Every time we snap a photo, post it, share it, or send it to the cloud, we need to ask: Do I really need to save this? Every digital artifact we create should either be destined for deletion or properly prepared for preservation.
History is constructed from artifacts that survive. Physical preservation is one factor in their survival. Another is the very act of selection.
Shakespeare famously left behind little for posterity to examine. Many visual artists destroy their own work (e.g., Monet and Picasso). Deletion is a highly effective strategy for protecting one’s reputation and legacy.
Implicit in this tradition is the acknowledgement that
- inferior, intermediate, or temporary output is not worth saving
- destroying personal documents ensures privacy and control
- what we release into the world reflects us post facto
So what of the impulse today to chronicle every inane element of our lives? What compels this micro-documentation?
These are questions for sociologists, anthropologists, and psychologists, but the behavior itself concerns technologists, data scientists, and security experts. (Because it isn’t just photos. Sensitive content of all kinds is left to dangle indefinitely in cyberspace at significant risk.)
Some materials do acquire value over time. The personal correspondence of literary greats and other famous people satisfy our nostalgia, voyeurism, and celebrity worship, and they provide a sightline into the creative lives of artistic genius.
The fact is, in the digital age, the issue of volume is more acute.
Taking a photo used to be a deliberate act; it required taking notice of the angle of the sun, ensuring proper focus, framing the composition, waiting for Cartier-Bresson’s “decisive moment.”
Now we think nothing of taking 20 photos to get a single winner. Unfortunately, we rarely look at the other 19.
When we postpone the acts of filtering and eliminating (telling ourselves that we’ll do it later), the volume of data we generate quickly becomes overwhelming! (Concierge photo organizers will do this for those who can justify the expense. There’s also software for automatic album creation.)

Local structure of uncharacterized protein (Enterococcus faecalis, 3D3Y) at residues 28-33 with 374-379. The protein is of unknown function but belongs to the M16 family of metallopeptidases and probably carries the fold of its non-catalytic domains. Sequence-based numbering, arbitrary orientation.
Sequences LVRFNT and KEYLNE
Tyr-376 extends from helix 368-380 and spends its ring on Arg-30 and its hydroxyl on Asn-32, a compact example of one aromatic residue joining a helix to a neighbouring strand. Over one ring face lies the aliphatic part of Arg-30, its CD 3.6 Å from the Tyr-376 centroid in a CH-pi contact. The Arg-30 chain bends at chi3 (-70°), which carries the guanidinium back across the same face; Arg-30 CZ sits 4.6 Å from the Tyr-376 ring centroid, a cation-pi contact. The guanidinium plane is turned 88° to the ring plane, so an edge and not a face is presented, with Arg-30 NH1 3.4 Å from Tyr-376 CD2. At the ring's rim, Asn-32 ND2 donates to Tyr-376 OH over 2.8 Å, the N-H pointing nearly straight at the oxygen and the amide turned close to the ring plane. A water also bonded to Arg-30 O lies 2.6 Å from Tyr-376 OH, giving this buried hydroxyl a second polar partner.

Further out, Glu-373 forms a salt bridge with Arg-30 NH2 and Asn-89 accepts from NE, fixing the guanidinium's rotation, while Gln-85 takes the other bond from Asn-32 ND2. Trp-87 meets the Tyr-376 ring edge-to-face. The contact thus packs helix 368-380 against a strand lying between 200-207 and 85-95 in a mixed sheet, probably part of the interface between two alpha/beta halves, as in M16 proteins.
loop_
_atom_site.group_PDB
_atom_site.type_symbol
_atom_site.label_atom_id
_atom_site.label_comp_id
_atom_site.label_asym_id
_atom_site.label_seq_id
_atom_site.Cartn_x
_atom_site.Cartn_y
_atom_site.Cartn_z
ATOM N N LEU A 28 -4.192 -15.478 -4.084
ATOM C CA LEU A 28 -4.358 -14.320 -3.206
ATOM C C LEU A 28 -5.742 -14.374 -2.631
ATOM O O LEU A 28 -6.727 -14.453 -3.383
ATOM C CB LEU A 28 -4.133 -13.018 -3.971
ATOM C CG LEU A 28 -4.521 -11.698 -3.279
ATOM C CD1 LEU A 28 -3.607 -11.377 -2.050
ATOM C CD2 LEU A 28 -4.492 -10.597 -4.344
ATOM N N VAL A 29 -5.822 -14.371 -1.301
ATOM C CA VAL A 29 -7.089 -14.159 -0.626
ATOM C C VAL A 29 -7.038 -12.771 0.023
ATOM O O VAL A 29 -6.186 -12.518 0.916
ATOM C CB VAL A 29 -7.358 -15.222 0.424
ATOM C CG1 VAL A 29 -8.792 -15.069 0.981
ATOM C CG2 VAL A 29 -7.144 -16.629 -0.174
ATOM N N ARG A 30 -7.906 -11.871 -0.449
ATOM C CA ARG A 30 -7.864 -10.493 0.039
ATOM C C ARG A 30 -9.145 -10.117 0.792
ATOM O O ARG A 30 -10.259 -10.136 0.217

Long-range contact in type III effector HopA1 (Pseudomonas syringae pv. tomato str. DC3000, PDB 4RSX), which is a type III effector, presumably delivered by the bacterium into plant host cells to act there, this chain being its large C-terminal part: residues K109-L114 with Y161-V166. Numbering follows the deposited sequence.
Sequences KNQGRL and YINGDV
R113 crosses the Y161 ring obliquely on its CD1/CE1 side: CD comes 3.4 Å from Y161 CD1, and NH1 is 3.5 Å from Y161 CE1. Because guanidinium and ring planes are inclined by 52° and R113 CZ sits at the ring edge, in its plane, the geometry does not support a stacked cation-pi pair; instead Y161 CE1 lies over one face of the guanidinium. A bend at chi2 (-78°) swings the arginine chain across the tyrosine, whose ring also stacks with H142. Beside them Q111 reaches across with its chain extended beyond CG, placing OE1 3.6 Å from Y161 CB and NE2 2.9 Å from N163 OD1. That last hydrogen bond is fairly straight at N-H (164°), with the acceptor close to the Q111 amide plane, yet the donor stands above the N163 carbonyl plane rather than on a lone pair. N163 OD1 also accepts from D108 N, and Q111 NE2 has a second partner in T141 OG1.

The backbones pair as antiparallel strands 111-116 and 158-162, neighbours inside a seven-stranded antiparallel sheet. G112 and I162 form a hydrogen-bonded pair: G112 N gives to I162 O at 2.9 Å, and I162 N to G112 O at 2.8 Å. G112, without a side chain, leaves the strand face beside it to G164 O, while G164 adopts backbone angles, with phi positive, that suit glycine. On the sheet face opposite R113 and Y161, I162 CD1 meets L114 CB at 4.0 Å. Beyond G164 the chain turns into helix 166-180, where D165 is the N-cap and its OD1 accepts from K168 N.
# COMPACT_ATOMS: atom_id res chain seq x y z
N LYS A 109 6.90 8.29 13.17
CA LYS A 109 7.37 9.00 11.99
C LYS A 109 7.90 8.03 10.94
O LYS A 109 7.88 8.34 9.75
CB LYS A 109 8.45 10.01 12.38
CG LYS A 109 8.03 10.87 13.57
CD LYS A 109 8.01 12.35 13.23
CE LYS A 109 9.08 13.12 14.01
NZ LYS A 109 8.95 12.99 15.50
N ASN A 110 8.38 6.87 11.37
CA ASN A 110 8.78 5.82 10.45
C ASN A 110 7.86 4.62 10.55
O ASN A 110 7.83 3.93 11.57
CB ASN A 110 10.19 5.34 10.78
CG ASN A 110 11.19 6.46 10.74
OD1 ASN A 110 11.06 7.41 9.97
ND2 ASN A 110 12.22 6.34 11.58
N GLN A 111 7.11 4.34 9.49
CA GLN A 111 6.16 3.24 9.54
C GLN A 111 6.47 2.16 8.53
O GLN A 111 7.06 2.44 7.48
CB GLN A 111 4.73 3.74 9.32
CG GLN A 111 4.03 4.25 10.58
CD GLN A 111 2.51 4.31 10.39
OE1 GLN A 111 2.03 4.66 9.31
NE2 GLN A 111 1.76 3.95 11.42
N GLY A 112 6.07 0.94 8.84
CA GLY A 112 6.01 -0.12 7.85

At least as important as the issue of quantity is the question of quality, or more precisely, value.
“Self-showing…can be…a sort of charming ritual of daily inventory,” writes cultural critic Adam Gopnick.
An occasional dose of charm is understandably appealing. But rituals exist in defined time and space, not on a continuum. Once performed, a ritual’s purpose is exhausted. So why preserve it?
This is not a criticism of the impulse to capture memorable moments, but a consideration of the confounding consequences:
- the climate implications of our digital carbon footprint
- the information security risks of retaining personal data in the cloud
- the issues of visibility, irretrievability, and digital preservation of the unstructured data in emails, messages, images, etc.
To say nothing of what relying on digital records does to the physiological construction of our personal histories.
What kind of emotional imprint can we create in our minds when we experience things through the lens of a smartphone screen? Our memories are so much richer when encoded through the input of all five senses (smelling the salt air, hearing laughter, feeling the warmth of the sun).
Neverlasting is natural
A very short-lived species of mayfly takes its name from the Greek word ephemera, meaning “lasting one day.” In their abbreviated life span, these insects serve their purpose and then expire.
We might do well to take notice of this cycle as we consider the volume and value of the data we generate, consume, and store.
Let’s do ourselves a favor by sharing in the moment, relieving ourselves of the “selection” burden, and letting go of the impulse to save every digital communication we create.
Differentiate content. Favor quality over quantity. Define value. Eliminate dead wood.
You can start by using bitpuf. It’s designed for sharing impermanent content.
Image: hotblack | morgueFile